David Timothy Dreier (born July 5, 1952) is the U.S. Representative for California's 26th congressional district, serving in Congress since 1981. He is a member of the Republican Party.
Early life, education and career
Dreier was born and raised in Kansas City, Missouri, where his family continues to be active in real estate development; he is Vice President of Dreier Development Company in Kansas City. Drier attended The Principia Upper School in St. Louis, Missouri, a private boarding school for Christian Scientists, where he served as Student Body President. After high school, Drier attended Claremont Men's College (now Claremont McKenna College) and graduated with a B.A.
from the College in 1975 and an M.A. from the Claremont Graduate School (now Claremont Graduate University) in 1976. He was director of corporate relations for Claremont McKenna College before entering the House.
U.S. House of Representatives
Dreier served as chairman of the powerful House Rules Committee from 1999 until 2007. The Democrats gained control of the House in the 2006 midterm elections and Drier served as Ranking Member for the 110th and 111th Congresses. Roll Call magazine, Dreier has a personal fortune in excess of $7.5 million and as much as $29 million, according to the Center for Responsive Politics. Dreier is a member of the Republican Main Street Partnership. He is a member of the board of directors of the International Republican Institute. Dreier was also involved in proposing the Peace Officer Justice Act. This bill, if it becomes law, would make it a federal offense to flee the United States after having murdered a police officer. This legislation was strongly opposed by Los Angeles County District Attorney Steve Cooley. Dreier also publicly supported a provision in the Economic Stimulus Act of 2008 that excludes many US troops and legal immigrants from receiving federal tax rebates. Dreier's behavior during his visit to Colombia's Lower House Chamber on August 28, 2007 caused a stir among the nation's politicians and media. Dreier sat on the podium during a hearing before a gathering of local lawmakers in the Chamber of Representatives of Colombia, seen by many as a sign of disrespect towards his Colombian counterparts. Dreier formally apologized on August 30, 2007. According to a Reuters story, Dreier said, "I meant absolutely no offense ... I simply wanted to demonstrate my warm feeling and affection."
With the Republicans regaining control of the House in the 2010 midterm elections, Dreier is again Chairman for the 112th Congress. Dreier has also served as chairman of California's Republican Congressional Delegation since 2001. Dreier was a major player in helping elect Arnold Schwarzenegger in California's 2003 recall election, and is a frequent guest on the political talk show circuit. Whenever Dreier recognizes his colleagues to yield time, he usually mentions the hometown of the member, not just the state that member represents as all other representatives do. He referred to former Rules Committee Chairman Gerald B.H. Solomon as the "gentleman from Glens Falls, New York" and current Rules Committee Ranking Member Louise Slaughter as the "gentlelady from Rochester". Throughout his early Congressional service, Dreier established a record as a strong supporter of tax cuts and of President Reagan's anti-Communist foreign policy. One of the youngest as well as the first Californian Rules Chairman in history, Dreier plays a pivotal role in fashioning legislation promoting Republican Party positions on Social Security, child education, taxes, and national security. Locally, Dreier is well known for supporting local institutions such as the Jet Propulsion Laboratory and the Metro Gold Line, and advocates for transportation improvements such as railroad grade separations and highway expansion. He supported bipartisan efforts to create legislation to prevent runaway film production. Dreier has served for many years as a trustee of Claremont McKenna College, his undergraduate alma mater, which falls within his Congressional district. According to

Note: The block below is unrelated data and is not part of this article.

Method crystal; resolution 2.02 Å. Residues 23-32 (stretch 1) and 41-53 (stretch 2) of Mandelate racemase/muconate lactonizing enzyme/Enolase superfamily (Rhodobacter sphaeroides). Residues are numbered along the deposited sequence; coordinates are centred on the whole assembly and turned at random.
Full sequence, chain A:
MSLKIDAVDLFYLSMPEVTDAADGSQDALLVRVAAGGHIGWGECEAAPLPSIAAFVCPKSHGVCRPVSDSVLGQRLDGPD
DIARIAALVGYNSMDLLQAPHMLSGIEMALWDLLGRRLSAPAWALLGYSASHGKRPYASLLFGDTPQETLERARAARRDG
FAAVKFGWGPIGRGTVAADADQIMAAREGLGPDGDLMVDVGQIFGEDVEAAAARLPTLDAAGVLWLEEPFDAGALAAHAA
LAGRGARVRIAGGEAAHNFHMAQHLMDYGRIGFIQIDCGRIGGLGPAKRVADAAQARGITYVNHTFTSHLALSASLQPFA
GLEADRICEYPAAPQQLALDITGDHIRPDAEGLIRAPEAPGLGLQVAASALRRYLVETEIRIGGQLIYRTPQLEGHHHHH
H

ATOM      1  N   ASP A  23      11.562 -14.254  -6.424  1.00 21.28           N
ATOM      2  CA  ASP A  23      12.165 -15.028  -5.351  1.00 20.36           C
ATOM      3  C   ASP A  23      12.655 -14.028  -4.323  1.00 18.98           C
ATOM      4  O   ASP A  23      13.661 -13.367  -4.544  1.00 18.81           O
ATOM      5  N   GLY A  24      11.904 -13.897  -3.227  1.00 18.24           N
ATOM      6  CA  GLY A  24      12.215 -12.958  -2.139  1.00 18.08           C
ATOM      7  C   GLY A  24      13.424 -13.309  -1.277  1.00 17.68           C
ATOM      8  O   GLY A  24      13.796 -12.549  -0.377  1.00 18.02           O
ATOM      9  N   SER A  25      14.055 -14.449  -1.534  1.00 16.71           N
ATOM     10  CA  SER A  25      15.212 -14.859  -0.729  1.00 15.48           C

In 1978, Dreier decided to run for the United States House of Representatives at the age of 26. He ran against incumbent Democrat James Fredrick Lloyd, who had first won in an upset in a Republican-leaning district in 1974. Though unknown, Dreier ran a spirited campaign. Lloyd won that race by 54% to 46%, and Dreier ran again in 1980. Helped by local enthusiasm for Ronald Reagan and the unpopularity of President Jimmy Carter, Dreier won. In 1982, the district that Dreier represented was merged with that of fellow Republican Congressman Wayne Grisham as part of a redistricting plan engineered by Phillip Burton. Dreier outspent Grisham and won by 57% to 43%.